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I have an ItemComments table that has one column with a foreign key constraint linking back to an item entry in a second table. I see this as a one-to-many relationship as each item in the second table can have many comments, but no two items can be associated with the same comment entry in the ItemComments table, so a many-to-many relationship does not apply.


I want to define a constraint on this column that will prevent the foreign key value from being updated, i.e. I want to prevent someone from accidentally changing the item ID that a specific ItemComment entry is associated with. I'm not very familiar with the expression formatting of constraint check and was curious what the syntax would be for such an action. Or is there another more straightforward way of accomplishing this? Thanks for the help.


Is it better to implement a cross-reference table as you would in a many-to-many relationship to enforce referential integrity in this way? Or is that adding more overhead than is necessary?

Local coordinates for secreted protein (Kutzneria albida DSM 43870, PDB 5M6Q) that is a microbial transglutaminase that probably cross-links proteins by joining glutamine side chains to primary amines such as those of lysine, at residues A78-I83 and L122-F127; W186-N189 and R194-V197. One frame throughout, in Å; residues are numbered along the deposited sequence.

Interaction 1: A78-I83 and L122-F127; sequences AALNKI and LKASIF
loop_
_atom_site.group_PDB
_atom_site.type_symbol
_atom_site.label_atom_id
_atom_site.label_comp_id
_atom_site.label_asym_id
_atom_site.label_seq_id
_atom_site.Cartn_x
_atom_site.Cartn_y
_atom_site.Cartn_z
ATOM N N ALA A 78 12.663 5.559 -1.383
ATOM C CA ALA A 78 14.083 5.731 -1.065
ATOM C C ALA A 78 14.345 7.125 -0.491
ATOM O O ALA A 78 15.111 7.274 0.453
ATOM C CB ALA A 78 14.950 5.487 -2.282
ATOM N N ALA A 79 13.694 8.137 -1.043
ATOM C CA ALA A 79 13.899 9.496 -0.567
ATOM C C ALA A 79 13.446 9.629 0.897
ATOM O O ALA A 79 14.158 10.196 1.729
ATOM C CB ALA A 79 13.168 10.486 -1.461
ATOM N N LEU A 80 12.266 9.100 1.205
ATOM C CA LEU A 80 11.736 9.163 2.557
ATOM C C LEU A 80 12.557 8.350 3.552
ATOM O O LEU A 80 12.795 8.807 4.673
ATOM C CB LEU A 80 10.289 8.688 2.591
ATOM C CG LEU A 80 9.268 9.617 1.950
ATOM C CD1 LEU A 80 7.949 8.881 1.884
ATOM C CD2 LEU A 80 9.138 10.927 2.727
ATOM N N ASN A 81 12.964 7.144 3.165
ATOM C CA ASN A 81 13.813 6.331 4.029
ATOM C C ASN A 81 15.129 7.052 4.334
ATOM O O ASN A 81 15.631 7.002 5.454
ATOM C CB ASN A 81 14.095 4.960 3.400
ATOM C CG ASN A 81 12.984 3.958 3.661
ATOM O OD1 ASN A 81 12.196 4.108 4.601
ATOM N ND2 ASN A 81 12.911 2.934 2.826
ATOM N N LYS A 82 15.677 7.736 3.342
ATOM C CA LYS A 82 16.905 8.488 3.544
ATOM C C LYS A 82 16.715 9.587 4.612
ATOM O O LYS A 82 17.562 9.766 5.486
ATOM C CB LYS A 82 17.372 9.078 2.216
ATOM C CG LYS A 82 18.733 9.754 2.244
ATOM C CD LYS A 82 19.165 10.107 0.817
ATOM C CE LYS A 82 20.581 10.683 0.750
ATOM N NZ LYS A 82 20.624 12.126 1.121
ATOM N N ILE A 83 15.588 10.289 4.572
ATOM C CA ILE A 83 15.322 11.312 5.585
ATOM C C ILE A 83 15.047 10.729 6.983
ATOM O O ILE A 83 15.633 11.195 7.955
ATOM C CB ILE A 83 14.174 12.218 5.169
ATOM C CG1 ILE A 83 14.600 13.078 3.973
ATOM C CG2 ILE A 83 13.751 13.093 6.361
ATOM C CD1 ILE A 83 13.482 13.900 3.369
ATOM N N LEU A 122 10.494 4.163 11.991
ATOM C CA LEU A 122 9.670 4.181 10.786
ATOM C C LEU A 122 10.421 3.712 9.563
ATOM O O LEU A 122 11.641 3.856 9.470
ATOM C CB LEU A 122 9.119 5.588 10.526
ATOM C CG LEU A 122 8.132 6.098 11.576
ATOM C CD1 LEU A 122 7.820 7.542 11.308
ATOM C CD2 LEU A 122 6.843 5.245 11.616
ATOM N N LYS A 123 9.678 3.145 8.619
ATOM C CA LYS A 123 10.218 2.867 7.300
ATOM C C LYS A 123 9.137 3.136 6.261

share|improve this question
up vote 1 down vote accepted

You can always use a trigger. Something like:

create trigger dml_PreventUpdate
on YourTable
after update
    if UPDATE(ItemId)

There's two types of Data Manipulation Language (DML) triggers. There's an INSTEAD OF and then an AFTER/FOR trigger (AFTER and FOR function the same way). An INSTEAD OF trigger, as the name implies, executes prior to the transaction taking place. An AFTER trigger, again as the name implies, executes after the triggered action.

Basically all this trigger is doing is testing to see if the ItemId column is updated from the UPDATE statement run against the table, YourTable. This trigger will fire every time there is an UPDATE against YourTable, but it will only ROLLBACK the transaction if ItemId is an updated field.

share|improve this answer
Hi Shark, I'll admit I'm not familiar with using triggers, but this sounds like an option. I'll read more on the subject. – kingrichard2005 Oct 19 '11 at 23:28
@kingrichard2005 I have edited my post and added a brief explanation on triggers and what exactly is happening. – user596075 Oct 19 '11 at 23:31
I see, sounds like triggers are the way to go. I will accept your answer. Thanks Shark. – kingrichard2005 Oct 19 '11 at 23:34
You might want to raiserror in addition to doing the rollback. – Shannon Severance Oct 19 '11 at 23:41
@ShannonSeverance agreed, that is good practice. – user596075 Oct 19 '11 at 23:47

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